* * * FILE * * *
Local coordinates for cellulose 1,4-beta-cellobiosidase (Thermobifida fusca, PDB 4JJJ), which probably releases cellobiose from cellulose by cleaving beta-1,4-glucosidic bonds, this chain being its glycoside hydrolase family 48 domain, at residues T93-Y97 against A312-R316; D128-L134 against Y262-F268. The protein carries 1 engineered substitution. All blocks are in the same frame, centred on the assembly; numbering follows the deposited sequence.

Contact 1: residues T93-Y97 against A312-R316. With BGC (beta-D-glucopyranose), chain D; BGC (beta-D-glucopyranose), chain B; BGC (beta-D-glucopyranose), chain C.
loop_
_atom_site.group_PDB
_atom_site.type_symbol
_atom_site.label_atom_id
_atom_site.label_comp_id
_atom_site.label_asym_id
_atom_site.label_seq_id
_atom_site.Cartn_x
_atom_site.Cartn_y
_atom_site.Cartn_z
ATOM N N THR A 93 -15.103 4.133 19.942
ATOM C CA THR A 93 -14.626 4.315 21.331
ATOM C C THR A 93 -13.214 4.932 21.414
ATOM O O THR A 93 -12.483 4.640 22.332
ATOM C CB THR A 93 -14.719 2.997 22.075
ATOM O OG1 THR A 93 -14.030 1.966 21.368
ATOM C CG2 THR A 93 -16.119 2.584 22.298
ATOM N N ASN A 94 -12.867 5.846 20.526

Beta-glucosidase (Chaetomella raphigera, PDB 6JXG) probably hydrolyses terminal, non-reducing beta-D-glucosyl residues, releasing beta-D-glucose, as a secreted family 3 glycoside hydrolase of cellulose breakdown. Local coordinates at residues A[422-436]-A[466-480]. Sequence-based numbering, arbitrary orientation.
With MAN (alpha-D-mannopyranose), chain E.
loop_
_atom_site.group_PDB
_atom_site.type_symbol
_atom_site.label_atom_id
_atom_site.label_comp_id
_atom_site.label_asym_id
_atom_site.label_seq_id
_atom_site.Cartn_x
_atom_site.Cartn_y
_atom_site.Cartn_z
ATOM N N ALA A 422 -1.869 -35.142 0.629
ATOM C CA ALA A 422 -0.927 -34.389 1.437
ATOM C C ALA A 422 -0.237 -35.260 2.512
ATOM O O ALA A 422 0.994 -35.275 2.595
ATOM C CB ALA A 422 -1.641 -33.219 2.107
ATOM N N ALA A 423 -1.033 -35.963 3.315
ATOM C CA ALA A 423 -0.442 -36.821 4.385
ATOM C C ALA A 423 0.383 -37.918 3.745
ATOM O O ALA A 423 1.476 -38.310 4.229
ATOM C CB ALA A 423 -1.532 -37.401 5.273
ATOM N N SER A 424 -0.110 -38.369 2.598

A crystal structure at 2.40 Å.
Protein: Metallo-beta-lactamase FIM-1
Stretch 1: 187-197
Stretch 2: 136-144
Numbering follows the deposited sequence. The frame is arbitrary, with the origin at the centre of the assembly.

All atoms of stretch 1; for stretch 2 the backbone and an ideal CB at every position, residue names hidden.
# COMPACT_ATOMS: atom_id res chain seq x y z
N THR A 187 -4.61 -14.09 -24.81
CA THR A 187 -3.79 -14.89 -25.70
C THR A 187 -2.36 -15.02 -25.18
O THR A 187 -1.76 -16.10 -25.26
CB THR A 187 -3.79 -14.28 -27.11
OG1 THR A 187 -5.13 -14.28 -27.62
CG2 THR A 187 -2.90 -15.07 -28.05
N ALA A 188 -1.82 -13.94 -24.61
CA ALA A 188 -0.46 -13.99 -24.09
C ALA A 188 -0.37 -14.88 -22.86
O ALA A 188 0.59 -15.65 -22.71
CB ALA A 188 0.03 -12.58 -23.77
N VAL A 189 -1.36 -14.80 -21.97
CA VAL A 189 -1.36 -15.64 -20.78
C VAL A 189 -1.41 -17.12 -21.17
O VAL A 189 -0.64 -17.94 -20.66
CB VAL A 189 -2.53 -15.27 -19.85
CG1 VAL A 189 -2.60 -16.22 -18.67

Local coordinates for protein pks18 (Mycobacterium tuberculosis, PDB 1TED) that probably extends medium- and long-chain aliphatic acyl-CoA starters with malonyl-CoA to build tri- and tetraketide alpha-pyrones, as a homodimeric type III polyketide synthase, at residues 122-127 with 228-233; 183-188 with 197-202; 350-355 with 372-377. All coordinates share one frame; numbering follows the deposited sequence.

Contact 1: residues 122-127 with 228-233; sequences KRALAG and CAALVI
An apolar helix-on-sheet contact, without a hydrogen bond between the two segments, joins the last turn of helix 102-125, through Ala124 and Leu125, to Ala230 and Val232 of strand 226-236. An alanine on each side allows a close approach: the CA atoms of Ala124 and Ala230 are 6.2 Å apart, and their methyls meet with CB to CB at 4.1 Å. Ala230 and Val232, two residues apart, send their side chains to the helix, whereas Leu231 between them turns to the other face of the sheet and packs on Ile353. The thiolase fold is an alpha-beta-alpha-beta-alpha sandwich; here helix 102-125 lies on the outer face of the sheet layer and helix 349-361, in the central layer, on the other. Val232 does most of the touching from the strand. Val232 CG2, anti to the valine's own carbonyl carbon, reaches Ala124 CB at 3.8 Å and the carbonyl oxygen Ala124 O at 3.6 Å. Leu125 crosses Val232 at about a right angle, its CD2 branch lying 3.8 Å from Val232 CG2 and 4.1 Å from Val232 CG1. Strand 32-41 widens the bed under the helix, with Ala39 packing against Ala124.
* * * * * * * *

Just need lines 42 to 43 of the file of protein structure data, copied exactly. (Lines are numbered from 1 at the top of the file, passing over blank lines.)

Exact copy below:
ATOM C CB ALA A 423 -1.532 -37.401 5.273
ATOM N N SER A 424 -0.110 -38.369 2.598